Taking fire from the enemy is hazardous, but for soldiers who save money it offers at least one financial perk.

U.S. troops who serve in areas designated by the military as combat zones can earn 10% interest annually on their savings, via a program set up by the Defense Department.

Warriors who receive hostile-fire pay and who have been deployed in a qualifying zone for at least 30 days are eligible for the Special Deposit Program Account. Deposits up to $10,000 per deployment earn the high interest rate.

The accounts, which were highlighted Wednesday by Go Banking Rates, a savings website, pay about ten times the rate of interest on savings offered by civilian lenders. The Defense Department provides the accounts, according to Steve Burghardt, a Defense Finance and Accounting Service spokesman. Commercial banks are not involved, he says.

A survey of competing rates Wednesday morning showed top rates on savings accounts at Ally Bank, which offers 0.9% annual percentage yield on deposits up to $10,000; FNBO Direct, which pays 0.85% APY; and Capital One 360, which offers a rate of 0.75%.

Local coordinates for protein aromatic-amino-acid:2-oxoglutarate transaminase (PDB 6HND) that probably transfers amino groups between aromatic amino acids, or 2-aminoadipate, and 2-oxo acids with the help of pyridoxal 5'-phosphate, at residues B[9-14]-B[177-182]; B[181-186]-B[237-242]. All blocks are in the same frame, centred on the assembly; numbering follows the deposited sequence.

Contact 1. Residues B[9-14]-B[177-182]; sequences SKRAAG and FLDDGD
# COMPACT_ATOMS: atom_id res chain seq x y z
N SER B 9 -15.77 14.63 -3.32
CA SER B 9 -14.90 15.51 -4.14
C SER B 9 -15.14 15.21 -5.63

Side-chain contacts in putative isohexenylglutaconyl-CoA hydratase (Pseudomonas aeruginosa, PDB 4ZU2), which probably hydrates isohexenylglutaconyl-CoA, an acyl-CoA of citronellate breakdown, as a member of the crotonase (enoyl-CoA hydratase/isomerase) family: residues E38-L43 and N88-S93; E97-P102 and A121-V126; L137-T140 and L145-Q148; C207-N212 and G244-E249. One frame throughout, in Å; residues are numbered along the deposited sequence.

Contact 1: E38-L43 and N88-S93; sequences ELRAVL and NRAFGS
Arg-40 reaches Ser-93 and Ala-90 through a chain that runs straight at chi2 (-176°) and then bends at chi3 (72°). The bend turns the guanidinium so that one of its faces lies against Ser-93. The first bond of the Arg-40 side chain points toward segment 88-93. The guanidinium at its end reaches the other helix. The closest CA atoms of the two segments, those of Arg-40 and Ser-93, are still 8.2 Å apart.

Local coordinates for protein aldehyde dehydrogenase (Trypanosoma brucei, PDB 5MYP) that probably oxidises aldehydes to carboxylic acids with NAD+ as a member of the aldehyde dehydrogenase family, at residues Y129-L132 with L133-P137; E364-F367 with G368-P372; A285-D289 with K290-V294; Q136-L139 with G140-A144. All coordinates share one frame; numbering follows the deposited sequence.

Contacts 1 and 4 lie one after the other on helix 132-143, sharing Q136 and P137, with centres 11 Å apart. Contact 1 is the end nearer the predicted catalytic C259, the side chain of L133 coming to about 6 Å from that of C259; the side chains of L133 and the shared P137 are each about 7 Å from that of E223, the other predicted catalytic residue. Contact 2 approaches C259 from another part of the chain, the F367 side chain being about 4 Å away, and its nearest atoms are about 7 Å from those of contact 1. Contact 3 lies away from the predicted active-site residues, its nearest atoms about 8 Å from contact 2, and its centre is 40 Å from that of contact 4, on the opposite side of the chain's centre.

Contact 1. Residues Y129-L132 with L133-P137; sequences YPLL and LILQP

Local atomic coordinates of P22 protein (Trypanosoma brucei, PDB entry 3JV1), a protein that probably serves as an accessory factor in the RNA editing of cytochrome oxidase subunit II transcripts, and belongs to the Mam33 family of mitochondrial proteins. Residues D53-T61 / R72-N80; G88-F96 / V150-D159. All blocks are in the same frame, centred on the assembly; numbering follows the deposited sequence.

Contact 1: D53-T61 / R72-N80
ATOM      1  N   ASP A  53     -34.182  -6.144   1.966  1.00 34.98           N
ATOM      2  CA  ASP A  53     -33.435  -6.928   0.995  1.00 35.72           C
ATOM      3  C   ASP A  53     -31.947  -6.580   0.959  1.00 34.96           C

Still, the Special Deposit Accounts have drawbacks. Because the military caps the total contribution at $10,000, savers can expect to earn, at most, $1,000.

Soldiers can only withdraw money in an emergency, which must be documented by a commanding officer. Otherwise, they must keep the funds in the account until they leave the combat zone. They continue to earn the 10% APY on their money for three months afterward.

The accounts are said to have experienced glitches. "I have heard of more soldiers having pay problems through this program than any other changes they make to their paychecks, withholdings, etc.," Hank Coleman, who chronicles personal finance and the military, writes on his blog MilitaryMoneyMight.com.

Of course, to qualify for the rate, savers must risk their lives.

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